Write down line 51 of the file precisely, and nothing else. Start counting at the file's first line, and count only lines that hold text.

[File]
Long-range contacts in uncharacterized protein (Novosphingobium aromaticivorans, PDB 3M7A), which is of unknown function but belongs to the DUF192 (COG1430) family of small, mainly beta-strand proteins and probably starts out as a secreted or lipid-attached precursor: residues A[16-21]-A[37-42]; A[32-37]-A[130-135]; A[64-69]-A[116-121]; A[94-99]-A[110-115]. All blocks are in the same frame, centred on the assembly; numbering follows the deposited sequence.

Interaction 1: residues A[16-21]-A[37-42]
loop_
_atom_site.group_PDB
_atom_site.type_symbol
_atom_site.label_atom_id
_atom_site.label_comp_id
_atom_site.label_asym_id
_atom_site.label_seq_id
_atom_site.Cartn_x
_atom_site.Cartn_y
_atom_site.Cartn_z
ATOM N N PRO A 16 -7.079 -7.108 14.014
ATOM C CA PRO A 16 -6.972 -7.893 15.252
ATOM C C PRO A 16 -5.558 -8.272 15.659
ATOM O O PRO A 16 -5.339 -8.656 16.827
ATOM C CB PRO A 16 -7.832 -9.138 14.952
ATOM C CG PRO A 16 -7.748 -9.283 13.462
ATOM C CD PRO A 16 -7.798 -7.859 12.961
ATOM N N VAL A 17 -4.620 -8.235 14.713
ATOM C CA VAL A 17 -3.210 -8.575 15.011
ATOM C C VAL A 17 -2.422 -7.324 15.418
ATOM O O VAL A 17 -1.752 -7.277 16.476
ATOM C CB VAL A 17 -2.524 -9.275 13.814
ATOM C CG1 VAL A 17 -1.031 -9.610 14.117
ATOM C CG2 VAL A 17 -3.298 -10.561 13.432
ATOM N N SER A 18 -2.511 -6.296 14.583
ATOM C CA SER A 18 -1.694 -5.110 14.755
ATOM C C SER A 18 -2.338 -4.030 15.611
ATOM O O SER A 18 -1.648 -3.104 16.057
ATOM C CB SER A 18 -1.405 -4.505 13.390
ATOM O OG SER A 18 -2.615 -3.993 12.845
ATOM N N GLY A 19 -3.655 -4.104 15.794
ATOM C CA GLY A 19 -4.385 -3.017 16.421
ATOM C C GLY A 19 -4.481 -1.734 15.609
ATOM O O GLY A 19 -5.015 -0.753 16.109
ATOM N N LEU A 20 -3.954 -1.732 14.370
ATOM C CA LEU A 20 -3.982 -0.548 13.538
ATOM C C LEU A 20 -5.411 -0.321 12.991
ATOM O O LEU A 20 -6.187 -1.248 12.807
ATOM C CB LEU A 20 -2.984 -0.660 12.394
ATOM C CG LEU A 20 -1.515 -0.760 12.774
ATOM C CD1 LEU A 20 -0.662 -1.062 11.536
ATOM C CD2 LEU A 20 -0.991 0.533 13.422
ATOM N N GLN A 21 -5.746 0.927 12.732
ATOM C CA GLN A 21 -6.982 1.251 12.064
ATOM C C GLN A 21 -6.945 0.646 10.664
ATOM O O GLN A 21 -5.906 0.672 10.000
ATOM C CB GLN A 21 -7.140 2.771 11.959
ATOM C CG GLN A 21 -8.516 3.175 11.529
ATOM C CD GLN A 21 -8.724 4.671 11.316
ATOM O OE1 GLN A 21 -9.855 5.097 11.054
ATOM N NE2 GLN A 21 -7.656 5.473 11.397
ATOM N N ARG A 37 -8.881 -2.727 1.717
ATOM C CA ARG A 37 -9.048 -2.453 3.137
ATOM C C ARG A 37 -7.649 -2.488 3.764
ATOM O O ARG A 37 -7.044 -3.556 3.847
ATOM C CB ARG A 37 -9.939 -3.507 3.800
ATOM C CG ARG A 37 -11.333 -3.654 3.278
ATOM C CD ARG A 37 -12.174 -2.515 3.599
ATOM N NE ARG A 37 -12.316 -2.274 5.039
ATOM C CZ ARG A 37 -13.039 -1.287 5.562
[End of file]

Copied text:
ATOM C CD GLN A 21 -8.724 4.671 11.316